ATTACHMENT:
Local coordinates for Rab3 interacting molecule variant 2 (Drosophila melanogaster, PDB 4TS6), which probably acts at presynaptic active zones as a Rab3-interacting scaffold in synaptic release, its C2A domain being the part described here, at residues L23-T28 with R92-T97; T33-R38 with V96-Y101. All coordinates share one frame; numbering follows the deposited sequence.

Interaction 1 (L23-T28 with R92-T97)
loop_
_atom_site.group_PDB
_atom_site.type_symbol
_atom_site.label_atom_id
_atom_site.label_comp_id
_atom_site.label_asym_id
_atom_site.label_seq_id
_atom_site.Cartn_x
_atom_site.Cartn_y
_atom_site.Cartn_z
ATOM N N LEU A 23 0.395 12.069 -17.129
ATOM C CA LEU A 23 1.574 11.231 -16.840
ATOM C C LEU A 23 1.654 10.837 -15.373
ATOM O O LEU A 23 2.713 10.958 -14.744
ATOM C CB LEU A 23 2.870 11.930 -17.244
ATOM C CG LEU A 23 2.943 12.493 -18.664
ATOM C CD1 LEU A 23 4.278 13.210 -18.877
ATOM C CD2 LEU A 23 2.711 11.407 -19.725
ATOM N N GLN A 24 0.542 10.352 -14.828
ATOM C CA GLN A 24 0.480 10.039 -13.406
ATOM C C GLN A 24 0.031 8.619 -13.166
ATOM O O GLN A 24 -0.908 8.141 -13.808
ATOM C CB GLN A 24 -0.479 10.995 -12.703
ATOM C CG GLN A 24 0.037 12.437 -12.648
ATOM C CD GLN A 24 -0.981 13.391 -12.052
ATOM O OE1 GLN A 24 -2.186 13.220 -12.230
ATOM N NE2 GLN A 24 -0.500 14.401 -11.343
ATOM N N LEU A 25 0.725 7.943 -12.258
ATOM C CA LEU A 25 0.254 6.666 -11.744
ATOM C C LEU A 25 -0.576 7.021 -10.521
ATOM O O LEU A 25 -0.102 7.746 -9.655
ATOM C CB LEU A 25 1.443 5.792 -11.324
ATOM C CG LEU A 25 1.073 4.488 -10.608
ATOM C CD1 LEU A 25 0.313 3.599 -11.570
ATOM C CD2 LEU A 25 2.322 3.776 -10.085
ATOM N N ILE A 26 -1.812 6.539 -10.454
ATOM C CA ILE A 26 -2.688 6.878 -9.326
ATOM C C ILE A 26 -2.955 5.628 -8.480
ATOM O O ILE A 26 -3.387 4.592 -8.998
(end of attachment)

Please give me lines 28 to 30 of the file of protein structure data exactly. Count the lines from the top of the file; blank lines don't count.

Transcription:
ATOM O OE1 GLN A 24 -2.186 13.220 -12.230
ATOM N NE2 GLN A 24 -0.500 14.401 -11.343
ATOM N N LEU A 25 0.725 7.943 -12.258